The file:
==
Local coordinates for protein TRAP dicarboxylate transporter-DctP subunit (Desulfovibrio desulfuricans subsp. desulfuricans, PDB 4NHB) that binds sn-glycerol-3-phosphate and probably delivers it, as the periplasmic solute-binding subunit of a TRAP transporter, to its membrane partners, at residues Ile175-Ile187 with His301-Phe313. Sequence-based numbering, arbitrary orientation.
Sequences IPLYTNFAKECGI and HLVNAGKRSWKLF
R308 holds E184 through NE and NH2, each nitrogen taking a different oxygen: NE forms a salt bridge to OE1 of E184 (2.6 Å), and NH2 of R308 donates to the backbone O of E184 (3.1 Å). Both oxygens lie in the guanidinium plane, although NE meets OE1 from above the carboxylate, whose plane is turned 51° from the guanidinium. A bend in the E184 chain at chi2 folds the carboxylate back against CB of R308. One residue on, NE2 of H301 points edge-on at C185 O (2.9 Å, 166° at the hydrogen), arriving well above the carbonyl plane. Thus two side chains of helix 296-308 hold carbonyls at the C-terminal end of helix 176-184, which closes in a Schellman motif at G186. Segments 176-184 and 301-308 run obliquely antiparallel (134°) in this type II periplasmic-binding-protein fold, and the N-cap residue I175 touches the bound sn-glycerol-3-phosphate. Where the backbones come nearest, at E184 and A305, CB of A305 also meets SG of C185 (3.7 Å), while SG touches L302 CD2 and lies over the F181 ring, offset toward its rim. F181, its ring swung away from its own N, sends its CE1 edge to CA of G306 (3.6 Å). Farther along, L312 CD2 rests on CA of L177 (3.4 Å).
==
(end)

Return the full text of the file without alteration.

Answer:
Local coordinates for protein TRAP dicarboxylate transporter-DctP subunit (Desulfovibrio desulfuricans subsp. desulfuricans, PDB 4NHB) that binds sn-glycerol-3-phosphate and probably delivers it, as the periplasmic solute-binding subunit of a TRAP transporter, to its membrane partners, at residues Ile175-Ile187 with His301-Phe313. Sequence-based numbering, arbitrary orientation.
Sequences IPLYTNFAKECGI and HLVNAGKRSWKLF
R308 holds E184 through NE and NH2, each nitrogen taking a different oxygen: NE forms a salt bridge to OE1 of E184 (2.6 Å), and NH2 of R308 donates to the backbone O of E184 (3.1 Å). Both oxygens lie in the guanidinium plane, although NE meets OE1 from above the carboxylate, whose plane is turned 51° from the guanidinium. A bend in the E184 chain at chi2 folds the carboxylate back against CB of R308. One residue on, NE2 of H301 points edge-on at C185 O (2.9 Å, 166° at the hydrogen), arriving well above the carbonyl plane. Thus two side chains of helix 296-308 hold carbonyls at the C-terminal end of helix 176-184, which closes in a Schellman motif at G186. Segments 176-184 and 301-308 run obliquely antiparallel (134°) in this type II periplasmic-binding-protein fold, and the N-cap residue I175 touches the bound sn-glycerol-3-phosphate. Where the backbones come nearest, at E184 and A305, CB of A305 also meets SG of C185 (3.7 Å), while SG touches L302 CD2 and lies over the F181 ring, offset toward its rim. F181, its ring swung away from its own N, sends its CE1 edge to CA of G306 (3.6 Å). Farther along, L312 CD2 rests on CA of L177 (3.4 Å).